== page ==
Otavio on match with Kron: “I’ll just add aggression and go for it”

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Otavio Sousa e Leandro Lo disputam polegada a polegada no GP dos Medios da Copa Podio

Otavio Sousa tries passing Leandro Lo’s guard at Copa Pódio in Rio. Now the challenge is closer to home, in San Diego. Publicity photo.

GRACIEMAG.com: You’re in one of the most highly anticipated matches at Metamoris Pro, taking on Kron Gracie, who’s always dead set on getting the tapout. How are your preparations for the match going?

OTAVIO SOUSA: My preparations are going great. I’m training hard and am really focused. I can’t wait to hit the mat come October 14 in San Diego. I’m training differently for this match. After all, the strategy will be totally different. It’s one thing to compete at the Worlds in a number of matches. It’s another to do a supermatch where points don’t count and even if you’re winning you can’t think about slowing things down—you have to go on the attack and finish. To win an event like this one you have to be in great shape.

How does all that change in relation to your particular way of fighting?

My style is already quite attack-oriented. I always go for the submission whenever possible, so I’m not going to undergo any changes. I’m just going to add aggression and go for it till the end.

Who’s helping you in training?

There are a lot of special people with me. I’m thankful to my friends at Gracie Barra who are here helping me to evolve on a daily basis, uplifting me and giving me positive vibrations. I’d like to mention one name who I can’t leave out—Philipe Della Monica. He’s been a great partner and is helping me a lot both in Jiu-Jitsu training and conditioning. He’s always pushing me to my limit.

Will Zé Radiola be able to make it there to corner you?

I’d really like to have my teacher Zé Radiola there if possible. Having him there barking instructions is priceless. He might not be able to make it this time, but I’m sure he’ll be cheering for me like he always does. I can’t explain what it’s like when he’s around. I remember a scene from the 2012 Worlds. He was having fits, he gets so nervous, and I ended up winning the championship in the final seconds. It was exciting. For this fight at Metamoris Philipe will be cornering me.

You said something about changing your training. How do you train for a 20-minute match with no points?

Twenty minutes is a long time for a match, especially when there are two top-tier athletes in it. I’m pushing the gas in every roll, giving my all in every exercise, every sparring session. I’m looking at this match like a new challenge in my career. I’ve always competed at IBJJF championships, and Metamoris rules are completely different. I see this as a positive thing, and I feel that championships like this make the sport better, value the athletes financially and make Jiu-Jitsu more professional a sport. I have lots of respect for Kron. He’s a phenomenon, and this has all the makings of a great match.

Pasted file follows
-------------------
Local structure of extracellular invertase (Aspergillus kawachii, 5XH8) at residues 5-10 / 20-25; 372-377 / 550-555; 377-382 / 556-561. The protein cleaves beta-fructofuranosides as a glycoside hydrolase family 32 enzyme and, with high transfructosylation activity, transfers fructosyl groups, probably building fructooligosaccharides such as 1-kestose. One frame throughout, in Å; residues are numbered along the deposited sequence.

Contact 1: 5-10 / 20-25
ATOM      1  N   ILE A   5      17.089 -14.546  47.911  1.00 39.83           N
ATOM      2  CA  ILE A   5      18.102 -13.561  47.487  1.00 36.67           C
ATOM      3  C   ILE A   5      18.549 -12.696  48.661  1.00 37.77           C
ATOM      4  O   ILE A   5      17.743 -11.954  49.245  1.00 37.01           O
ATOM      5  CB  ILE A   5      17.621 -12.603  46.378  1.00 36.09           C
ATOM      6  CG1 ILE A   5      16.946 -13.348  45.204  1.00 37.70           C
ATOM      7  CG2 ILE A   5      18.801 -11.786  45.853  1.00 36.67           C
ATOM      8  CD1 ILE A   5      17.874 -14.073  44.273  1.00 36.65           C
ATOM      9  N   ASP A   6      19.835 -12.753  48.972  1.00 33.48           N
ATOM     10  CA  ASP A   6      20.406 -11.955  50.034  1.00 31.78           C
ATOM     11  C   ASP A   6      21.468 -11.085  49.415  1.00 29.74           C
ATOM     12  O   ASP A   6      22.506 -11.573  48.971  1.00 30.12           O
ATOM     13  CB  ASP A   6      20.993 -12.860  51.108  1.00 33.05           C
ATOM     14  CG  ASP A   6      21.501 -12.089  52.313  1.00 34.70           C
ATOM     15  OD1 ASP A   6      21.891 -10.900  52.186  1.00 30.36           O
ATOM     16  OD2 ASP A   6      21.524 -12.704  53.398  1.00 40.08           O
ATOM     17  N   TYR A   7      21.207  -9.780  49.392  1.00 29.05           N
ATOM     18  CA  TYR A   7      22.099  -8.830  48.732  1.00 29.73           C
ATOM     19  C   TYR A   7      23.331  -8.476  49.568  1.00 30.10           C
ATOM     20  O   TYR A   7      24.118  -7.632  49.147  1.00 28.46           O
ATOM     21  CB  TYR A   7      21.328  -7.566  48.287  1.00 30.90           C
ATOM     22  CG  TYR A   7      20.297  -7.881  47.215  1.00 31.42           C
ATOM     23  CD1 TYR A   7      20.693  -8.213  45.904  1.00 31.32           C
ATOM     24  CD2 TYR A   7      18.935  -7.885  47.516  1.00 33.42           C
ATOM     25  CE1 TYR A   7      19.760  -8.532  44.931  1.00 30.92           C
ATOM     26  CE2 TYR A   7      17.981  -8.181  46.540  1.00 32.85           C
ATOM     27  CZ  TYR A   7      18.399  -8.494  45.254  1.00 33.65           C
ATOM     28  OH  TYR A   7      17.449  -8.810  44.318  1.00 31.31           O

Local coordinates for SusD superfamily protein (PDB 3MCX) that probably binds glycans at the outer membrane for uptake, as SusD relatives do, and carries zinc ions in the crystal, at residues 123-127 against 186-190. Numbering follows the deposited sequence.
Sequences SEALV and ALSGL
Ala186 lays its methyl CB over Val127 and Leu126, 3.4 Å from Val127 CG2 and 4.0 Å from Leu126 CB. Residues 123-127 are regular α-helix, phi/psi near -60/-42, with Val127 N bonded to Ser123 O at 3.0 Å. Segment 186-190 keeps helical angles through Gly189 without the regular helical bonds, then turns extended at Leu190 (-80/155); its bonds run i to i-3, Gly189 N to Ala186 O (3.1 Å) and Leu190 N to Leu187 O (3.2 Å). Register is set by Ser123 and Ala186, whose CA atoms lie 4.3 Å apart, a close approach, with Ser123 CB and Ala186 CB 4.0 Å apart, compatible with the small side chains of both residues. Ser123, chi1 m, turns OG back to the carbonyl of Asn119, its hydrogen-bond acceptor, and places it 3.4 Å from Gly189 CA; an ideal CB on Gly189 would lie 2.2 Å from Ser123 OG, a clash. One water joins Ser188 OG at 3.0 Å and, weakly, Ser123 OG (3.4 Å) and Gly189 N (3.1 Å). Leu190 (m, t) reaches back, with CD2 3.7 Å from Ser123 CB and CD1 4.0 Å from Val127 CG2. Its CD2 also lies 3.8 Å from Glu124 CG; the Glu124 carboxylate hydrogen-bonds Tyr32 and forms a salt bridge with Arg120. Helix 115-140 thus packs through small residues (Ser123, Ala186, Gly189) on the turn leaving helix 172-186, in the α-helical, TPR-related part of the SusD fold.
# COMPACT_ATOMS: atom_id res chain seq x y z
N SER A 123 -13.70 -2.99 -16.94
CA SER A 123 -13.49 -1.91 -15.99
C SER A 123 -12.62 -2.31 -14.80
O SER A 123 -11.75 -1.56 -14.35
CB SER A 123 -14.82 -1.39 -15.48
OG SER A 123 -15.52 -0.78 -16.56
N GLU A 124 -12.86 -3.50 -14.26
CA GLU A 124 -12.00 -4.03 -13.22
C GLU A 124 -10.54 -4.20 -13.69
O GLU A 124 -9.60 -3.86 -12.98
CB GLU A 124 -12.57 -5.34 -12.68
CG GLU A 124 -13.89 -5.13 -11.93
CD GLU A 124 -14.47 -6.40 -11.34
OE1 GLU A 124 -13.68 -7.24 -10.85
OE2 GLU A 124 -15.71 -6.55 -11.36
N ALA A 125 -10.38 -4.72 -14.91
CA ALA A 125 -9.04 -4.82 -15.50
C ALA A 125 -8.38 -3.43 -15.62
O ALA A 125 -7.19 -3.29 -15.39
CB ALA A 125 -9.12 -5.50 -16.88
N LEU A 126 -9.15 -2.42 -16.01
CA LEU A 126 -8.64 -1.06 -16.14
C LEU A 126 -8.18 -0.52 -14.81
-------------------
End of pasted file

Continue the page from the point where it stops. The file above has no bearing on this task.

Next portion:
So you like the rules. Is there anything you’d change to make it even better?

It’ll be a great party for the cheering sections. The only thing I’m not in favor of is the match ending without a winner if there’s no submission. I accepted the match because I like new challenges, and I’m sure it’ll be a great experience. I like testing myself, but I still prefer IBJJF rules. Another cool part is the exposure the athletes get; after all, there are fewer matches, so the athletes come to the forefront. I see Metamoris as an event complementing the competition Jiu-Jitsu we now have, where the incoming athletes fighting for recognition, the black belts from all the countries squaring off against each other and all.

Kron beat you one time at the Worlds, in 2007, as a brown belt. That year you were absolute world champion. What has changed since then?

These days we’re totally different fighters. I don’t just see myself as being better technically, but also more mature, experienced and confident. Kron is really tough and has really dangerous attacks. He doesn’t give his opponents room to breathe. I have my strategy and plan for neutralizing his game but I’ll keep you guessing until the 14th (laughs).

Teaching class every day and being world champion must be rough. What’s the secret to it?

It is indeed rough reconciling it all. But as they say, with sacrifice the taste of victory is all the more satisfying. The rewards make it worthwhile. Today I help transform people’s lives through Jiu-Jitsu, whether by teaching discipline to children, self-defense to women or showing everyone how to lead a healthier life.

What’s the recipe for being a Jiu-Jitsu world championship these days?

It’s all about humility—that’ll take you a long way. You just need to work hard, believe in yourself and not be afraid of making mistakes or taking risks. Now and then life blindsides you, but we have to just get back on our feet. Perseverance is everything. It’s not how hard you hit, but how much you can take without giving up, understand? The secret to success is to keep forging ahead.

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